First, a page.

For the first time ever, a non-Korean wins a WCS Premiere Season

This weekend was the end of an era for StarCraft 2

This weekend was the end of an era for StarCraft 2. Yesterday Blizzard released the cinematic trailer for the game’s next expansion, Legacy of the Void, which will release on Nov. 10, just three days after the company’s big yearly festival BlizzCon. The current expansion, Heart of the Swarm, is on its last legs.

And after three years, the era of Korean dominance in the World Championship Series (WCS) is at an end.

The WCS is Blizzard’s competitive circuit. But since it moved to a Season format in 2013, the only winners—including in the America and Europe regions—were Korean nationals. But this weekend, an up-and-coming French Protoss player shocked the scene by surviving an incredible tournament run to win the event.

David “Lilbow” Moschetto took the title by besting Polish Protoss veteran Grzegorz “MaNa” Komincz by a 4-2 score in the WCS Season 3 final, succeeding where he once failed. In June, Moschetto faced Zerg player Shin “Hydra” Dong Won in the Season 2 final, the first time a non-Korean made it that far in the event, but fell to the Korean player.

This weekend he not only succeeded in taking the title, but he got his revenge on Shin. In the opening round of the playoff bracket the two players clashed in one of the most epic series StarCraft 2 has ever seen.

Fast forward to 2 hours and 17 minutes to watch the series:

Hydra jumped out to a 2-0 lead in the series and nearly ended the match in a sweep when his extremely fast Roach pressure caught Lilbow with his pants down, killing off a key pylon and depowering his Gateways. 18 workers were killed. Lilbow’s second Nexus was killed. He was down 61 to 38 supply. The match was essentially over.

But Lilbow, playing in only his second major event, was cold steel. He pushed for an all-in, the only option remaining, and used his micro to pull out a win.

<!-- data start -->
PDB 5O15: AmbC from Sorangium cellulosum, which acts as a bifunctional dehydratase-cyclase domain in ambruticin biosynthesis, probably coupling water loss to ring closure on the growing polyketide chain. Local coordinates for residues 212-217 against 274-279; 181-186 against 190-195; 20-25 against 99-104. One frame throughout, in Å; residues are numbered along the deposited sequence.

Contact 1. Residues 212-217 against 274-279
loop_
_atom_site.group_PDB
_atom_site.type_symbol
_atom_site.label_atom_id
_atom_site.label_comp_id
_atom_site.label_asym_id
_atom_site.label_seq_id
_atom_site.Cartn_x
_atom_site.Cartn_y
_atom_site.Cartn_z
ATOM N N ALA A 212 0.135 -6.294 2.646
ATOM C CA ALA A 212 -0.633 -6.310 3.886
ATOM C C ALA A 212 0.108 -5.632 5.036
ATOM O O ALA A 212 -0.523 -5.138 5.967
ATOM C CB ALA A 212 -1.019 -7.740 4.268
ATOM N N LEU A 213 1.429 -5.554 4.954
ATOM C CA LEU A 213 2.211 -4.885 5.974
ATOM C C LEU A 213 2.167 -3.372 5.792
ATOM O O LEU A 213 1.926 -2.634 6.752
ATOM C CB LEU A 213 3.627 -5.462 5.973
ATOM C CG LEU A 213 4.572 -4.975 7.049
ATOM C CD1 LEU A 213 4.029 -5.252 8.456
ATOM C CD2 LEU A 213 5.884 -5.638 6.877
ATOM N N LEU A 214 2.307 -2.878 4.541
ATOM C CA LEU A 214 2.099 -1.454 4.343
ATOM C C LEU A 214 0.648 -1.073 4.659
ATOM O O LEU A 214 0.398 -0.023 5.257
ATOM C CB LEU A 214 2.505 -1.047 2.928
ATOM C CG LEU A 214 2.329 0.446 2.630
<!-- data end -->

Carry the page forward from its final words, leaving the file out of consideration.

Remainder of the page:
That began the comeback as Lilbow would take the series and ride that momentum to the title.

The victory earned Moschetto $30,000, but the 2,000 WCS Points are likely more important than the prize pool. They pulled him to 13 in the WCS standings, meaning Lilbow has earned himself a spot at the BlizzCon world championship in November as one of the top sixteen players this season. He becomes just the second player from outside Korea to reach the big event since the WCS season format. Johan “NaNiwa” Luchessi qualified in 2013 by winning a tiebreaker series over Kim “Revival” Dong Hyun for the final seed.

While Moschetto pulled off a historic victory this weekend at the playoffs in Kraków, Poland, doing the same at BlizzCon itself will be another matter. The 20-year-old French player will be up against an incredible list of Korean foes at the last tournament Heart of the Swarm will ever see.

The rising star, who first qualified for the WCS in 2014, shows that the West can still produce new talents even five years after the 2010 release of StarCraft 2. Moschetto is a player that rose up during the Heart of the Swarm era, something that seemed unlikely considering the game’s lower profile compared to other large esports titles, and looks like heir apparent to the legacy left by his countryman Ilyes “Stephano” Satouri, the most successful Western StarCraft 2 player in history.

In some ways Lilbow is the headliner of a list of rising youngsters in the Western scene. While MaNa is a veteran in many ways, he’s only 21 years old. Semifinalist Anton “Zanster” Dahlström, a Swedish Zerg player, is only 18 . Australian Zerg Mackenzie “Petraeus” Smith, who nearly beat MaNa in the quarterfinals, is just 19.

Whether we see the same with the pending release of Legacy of the Void remains to be seen, but Moschetto has already done what many did not think possible. And he’s given the Western scene a new hope at this year’s World Championship, and, hopefully, beyond.

Screengrab via StarCraft/Twitch

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